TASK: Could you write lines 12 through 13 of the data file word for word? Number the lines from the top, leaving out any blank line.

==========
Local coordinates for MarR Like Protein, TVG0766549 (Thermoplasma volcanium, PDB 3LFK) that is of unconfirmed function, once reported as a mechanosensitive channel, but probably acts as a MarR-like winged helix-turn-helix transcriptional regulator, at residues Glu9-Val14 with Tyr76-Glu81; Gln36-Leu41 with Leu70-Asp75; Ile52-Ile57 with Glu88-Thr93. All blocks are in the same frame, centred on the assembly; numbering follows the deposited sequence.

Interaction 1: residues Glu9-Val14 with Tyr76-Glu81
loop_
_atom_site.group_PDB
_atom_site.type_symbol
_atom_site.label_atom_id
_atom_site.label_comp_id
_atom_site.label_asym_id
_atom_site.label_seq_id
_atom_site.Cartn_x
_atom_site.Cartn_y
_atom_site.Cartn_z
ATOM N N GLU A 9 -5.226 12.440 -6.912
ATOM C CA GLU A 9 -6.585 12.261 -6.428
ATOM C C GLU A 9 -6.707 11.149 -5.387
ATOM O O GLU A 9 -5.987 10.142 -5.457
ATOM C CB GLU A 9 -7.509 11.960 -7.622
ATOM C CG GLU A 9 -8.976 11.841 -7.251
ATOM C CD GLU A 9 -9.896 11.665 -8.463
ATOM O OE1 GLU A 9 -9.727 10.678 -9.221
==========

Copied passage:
_atom_site.Cartn_z
ATOM N N GLU A 9 -5.226 12.440 -6.912